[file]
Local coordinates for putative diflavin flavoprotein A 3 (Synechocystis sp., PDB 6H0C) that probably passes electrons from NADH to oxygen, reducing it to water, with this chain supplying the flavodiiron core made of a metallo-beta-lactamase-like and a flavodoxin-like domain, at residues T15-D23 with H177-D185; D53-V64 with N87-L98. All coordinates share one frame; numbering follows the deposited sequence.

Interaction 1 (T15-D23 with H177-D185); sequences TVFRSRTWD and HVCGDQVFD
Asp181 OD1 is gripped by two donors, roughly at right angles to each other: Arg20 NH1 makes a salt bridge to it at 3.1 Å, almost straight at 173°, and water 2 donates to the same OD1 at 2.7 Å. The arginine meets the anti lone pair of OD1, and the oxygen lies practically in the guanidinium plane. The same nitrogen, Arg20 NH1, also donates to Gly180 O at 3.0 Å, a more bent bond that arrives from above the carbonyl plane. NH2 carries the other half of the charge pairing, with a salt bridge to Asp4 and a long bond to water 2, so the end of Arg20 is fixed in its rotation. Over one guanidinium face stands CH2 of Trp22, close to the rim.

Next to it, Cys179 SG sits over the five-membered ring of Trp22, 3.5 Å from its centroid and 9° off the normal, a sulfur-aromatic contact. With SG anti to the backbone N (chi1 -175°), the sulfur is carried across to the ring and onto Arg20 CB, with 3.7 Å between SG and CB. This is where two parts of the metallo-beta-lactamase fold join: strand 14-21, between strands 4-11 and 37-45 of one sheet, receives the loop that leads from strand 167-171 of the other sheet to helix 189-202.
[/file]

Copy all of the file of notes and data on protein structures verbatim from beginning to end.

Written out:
Local coordinates for putative diflavin flavoprotein A 3 (Synechocystis sp., PDB 6H0C) that probably passes electrons from NADH to oxygen, reducing it to water, with this chain supplying the flavodiiron core made of a metallo-beta-lactamase-like and a flavodoxin-like domain, at residues T15-D23 with H177-D185; D53-V64 with N87-L98. All coordinates share one frame; numbering follows the deposited sequence.

Interaction 1 (T15-D23 with H177-D185); sequences TVFRSRTWD and HVCGDQVFD
Asp181 OD1 is gripped by two donors, roughly at right angles to each other: Arg20 NH1 makes a salt bridge to it at 3.1 Å, almost straight at 173°, and water 2 donates to the same OD1 at 2.7 Å. The arginine meets the anti lone pair of OD1, and the oxygen lies practically in the guanidinium plane. The same nitrogen, Arg20 NH1, also donates to Gly180 O at 3.0 Å, a more bent bond that arrives from above the carbonyl plane. NH2 carries the other half of the charge pairing, with a salt bridge to Asp4 and a long bond to water 2, so the end of Arg20 is fixed in its rotation. Over one guanidinium face stands CH2 of Trp22, close to the rim.

Next to it, Cys179 SG sits over the five-membered ring of Trp22, 3.5 Å from its centroid and 9° off the normal, a sulfur-aromatic contact. With SG anti to the backbone N (chi1 -175°), the sulfur is carried across to the ring and onto Arg20 CB, with 3.7 Å between SG and CB. This is where two parts of the metallo-beta-lactamase fold join: strand 14-21, between strands 4-11 and 37-45 of one sheet, receives the loop that leads from strand 167-171 of the other sheet to helix 189-202.